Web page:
Napoleon B. Harrison

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Napoleon Bonaparte Harrison
Born (1823-02-19)February 19, 1823
Martinsburg, West Virginia
Died October 27, 1870(1870-10-27) (aged 47)
Key West, Florida
Buried at Oak Hill Cemetery (Washington, D.C.)
Allegiance  United States of America
Service/branch  United States Navy
Years of service 1838–1870
Rank Union Navy captain rank insignia (1864-1866).png Captain
Commands held

Napoleon Bonaparte Harrison (19 February 1823 – 27 October 1870) was an officer of the United States Navy who served during the Mexican-American and Civil War.[1]


Harrison was born in Martinsburg, Virginia (now West Virginia), and was appointed a midshipman on February 26, 1838,[1] and received promotion to passed midshipman on May 20, 1844.[2]

Serving in California during the Mexican War in Portsmouth, he was a volunteer in the expedition to rescue General Philip Kearny's command, and spent five days en route from San Francisco to Monterey in a small boat carrying despatches.[1]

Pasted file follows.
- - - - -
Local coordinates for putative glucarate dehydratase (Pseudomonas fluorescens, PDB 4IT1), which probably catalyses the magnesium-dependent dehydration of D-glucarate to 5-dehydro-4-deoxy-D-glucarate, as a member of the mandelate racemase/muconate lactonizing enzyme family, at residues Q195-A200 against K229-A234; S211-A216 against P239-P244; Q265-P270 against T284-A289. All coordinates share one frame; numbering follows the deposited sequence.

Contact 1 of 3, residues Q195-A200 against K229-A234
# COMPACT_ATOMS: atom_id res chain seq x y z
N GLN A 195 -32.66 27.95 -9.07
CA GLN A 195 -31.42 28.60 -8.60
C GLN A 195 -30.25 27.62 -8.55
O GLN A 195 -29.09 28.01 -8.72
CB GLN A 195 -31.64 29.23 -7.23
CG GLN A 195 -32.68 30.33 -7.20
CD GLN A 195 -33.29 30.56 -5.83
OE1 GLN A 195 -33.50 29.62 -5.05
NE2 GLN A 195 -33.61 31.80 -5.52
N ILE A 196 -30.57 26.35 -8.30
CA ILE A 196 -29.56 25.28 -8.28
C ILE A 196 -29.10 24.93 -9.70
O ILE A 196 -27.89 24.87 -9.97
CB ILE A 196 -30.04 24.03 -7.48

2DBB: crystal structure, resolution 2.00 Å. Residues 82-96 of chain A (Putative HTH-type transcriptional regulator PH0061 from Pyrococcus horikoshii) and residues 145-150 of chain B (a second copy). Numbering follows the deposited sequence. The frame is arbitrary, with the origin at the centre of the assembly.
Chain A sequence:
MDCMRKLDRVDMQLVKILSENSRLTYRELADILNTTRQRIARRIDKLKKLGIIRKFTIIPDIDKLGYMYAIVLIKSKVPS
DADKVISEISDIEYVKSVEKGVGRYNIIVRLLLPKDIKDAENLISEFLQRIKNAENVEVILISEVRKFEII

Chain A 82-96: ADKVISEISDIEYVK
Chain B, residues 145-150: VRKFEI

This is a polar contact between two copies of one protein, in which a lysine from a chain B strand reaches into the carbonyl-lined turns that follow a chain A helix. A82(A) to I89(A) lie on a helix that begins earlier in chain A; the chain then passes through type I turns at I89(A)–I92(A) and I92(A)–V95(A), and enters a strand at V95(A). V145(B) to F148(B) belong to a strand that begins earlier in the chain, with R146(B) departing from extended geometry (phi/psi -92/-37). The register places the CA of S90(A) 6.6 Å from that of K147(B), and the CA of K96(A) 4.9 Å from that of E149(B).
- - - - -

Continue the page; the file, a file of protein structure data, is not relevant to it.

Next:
He was promoted to master on April 2, 1852, and then to lieutenant on January 6, 1853.[2]

In April 1862, Harrison commanded the gunboat Cayuga at the passage of Forts Jackson and St. Philip, leading the battle line past the forts and up the Mississippi River to New Orleans.[1] Harrison was promoted to commander on July 16, 1862.[2] He later commanded the gunboat Mahaska in the James River Flotilla, the frigate Minnesota in the North Atlantic Blockading Squadron, and various ships in the South Atlantic Blockading Squadron. After the fall of Charleston in 1865, Harrison served at the Portsmouth Navy Yard, Kittery, Maine.[1]

Following the Civil War, he taught at the Naval Academy.[1] He was promoted to captain on April 28, 1868,[2] and served as Commandant of Midshipmen in 1868-1870, before taking command of his last ship, the sloop Congress.[1]

Captain Harrison died October 27, 1870 at Key West, Florida.[1]


In 1943, the destroyer USS Harrison (DD-573) was named in his honor.[1]


  1. ^ a b c d e f g h i "USS Harrison (II)". Dictionary of American Naval Fighting Ships. Navy Department, Naval History & Heritage Command. Retrieved 10 August 2013. 
  2. ^ a b c d "US Navy Officers: 1778-1900 (H)". 2006. Retrieved 10 August 2013. 

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